Only one evacuation remains in place at this time. The Lake County Sheriff’s Office has issued the following evacuation notice:

Level 1 (Ready) –Highway 31 from Red House Lane (north of Paisley) north to Forest Road 29, also known as Government Harvey.

Forest Closure:

From Forest Road 29 southeast to Forest Road 3510 and the 28 Road east, all National Forest System lands and facilities are closed per Forest Closure Order 06-02-03-20-03. Forest Road 3315 is closed; the 28 Road is open.


The Brattain fire started on September 7, 2020 and is currently burning on the Paisley Ranger District of the Fremont-Winema National Forest. The Eastern Area Type 2 Incident Management Team is currently managing the fire but will soon transition to a smaller, more localized team. Firefighting are battling winds, extremely dry conditions and shortages of firefighting resources.

SIZE:  50,751 acres


CAUSE:  Human





search “Brattain Fire”

Facebook:, search:

Fremont-Winema National Forest @R6FWNF

South Central Oregon Fire Management Partnership @SCOFMPFIREINFO


Fremont-Winema National Forest @fremontwinemanf

South Central Oregon Fire Management Partnership @SCOFMPFIREINFO


Highway 31 from Red House Lane (north of Paisley) north to Forest Road 29, also known as Government Harvey.


Hwy 31 is open but anticipate heavy fire traffic. Avoid the area if possible.

Temporary Flight Restrictions are in effect. Avoid drone use and report drones to law enforcement.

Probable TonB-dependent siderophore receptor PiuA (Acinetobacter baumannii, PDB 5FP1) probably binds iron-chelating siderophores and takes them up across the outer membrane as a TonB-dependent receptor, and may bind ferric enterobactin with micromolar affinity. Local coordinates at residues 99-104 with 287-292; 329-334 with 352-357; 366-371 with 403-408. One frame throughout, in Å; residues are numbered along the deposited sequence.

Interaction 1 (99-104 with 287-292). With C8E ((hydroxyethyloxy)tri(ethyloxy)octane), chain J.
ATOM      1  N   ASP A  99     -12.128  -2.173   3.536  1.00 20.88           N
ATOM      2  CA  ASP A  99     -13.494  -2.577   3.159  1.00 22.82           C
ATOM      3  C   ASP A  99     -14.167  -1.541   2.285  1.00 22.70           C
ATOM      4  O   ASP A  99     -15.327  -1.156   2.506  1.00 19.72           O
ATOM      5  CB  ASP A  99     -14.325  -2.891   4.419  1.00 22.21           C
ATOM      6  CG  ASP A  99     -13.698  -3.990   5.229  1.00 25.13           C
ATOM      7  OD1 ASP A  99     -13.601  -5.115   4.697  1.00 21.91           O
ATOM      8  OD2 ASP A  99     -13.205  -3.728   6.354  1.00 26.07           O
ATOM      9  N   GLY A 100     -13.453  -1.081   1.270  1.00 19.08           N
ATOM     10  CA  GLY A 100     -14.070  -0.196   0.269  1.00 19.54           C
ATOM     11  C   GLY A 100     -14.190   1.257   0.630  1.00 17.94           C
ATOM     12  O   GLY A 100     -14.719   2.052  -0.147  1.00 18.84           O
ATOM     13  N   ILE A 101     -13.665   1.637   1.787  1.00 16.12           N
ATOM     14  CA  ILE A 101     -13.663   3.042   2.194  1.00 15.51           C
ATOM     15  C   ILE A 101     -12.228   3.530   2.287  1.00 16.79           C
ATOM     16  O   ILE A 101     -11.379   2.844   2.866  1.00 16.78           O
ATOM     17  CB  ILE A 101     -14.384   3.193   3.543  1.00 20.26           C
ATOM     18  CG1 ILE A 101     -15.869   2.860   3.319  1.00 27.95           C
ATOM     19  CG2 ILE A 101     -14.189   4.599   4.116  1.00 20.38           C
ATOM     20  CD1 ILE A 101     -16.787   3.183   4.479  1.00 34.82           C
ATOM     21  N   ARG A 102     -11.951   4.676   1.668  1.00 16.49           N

BEACHIE CREEK FIRE UPDATE – September 24, 2020  

Acres: 192,838 acres                                                                                        Percent Containment: 49% 

Start Date: August 16, 2020                                                                              Cause: Under Investigation 

Origin Location: Opal Creek Wilderness:                                                  Fuels: Timber and logging slash 

two miles south of Jawbone Flats,                                                              Resources: 801                                                       

six miles north of Detroit, Oregon.                                                              Flights:Temporary Flight Restriction   

No expansion of the Beachie Creek fire  

Rain slows fire activity Thursday 

Salem, Ore. – The Beachie Creek fire will respond favorably to the continued rainfall. Heavy cloud cover, high humidity, and showers slow fire activity and subside smoke.  

Wet conditions can also cause dangers in the coming days. Drivers must recognize and be aware that there are numerous hazards present in both urban and rural driving environments. Yield to first responders. As ground moisture increases, fire-weakened trees could topple, and rock and mudslides are possible.  

There was no expansion of the fire perimeter on Wednesday, though heat sources remain inside of the boundary.  Fire has been smoldering underground burning tree roots and creating cavities filled with hot ash as deep as seven inches and a hot as 1,200 degrees. At these locations, crews worked Wednesday to expose the deep ash pits so today’s rain can penetrate the heat, but it will take steady rain over long periods to end the fire.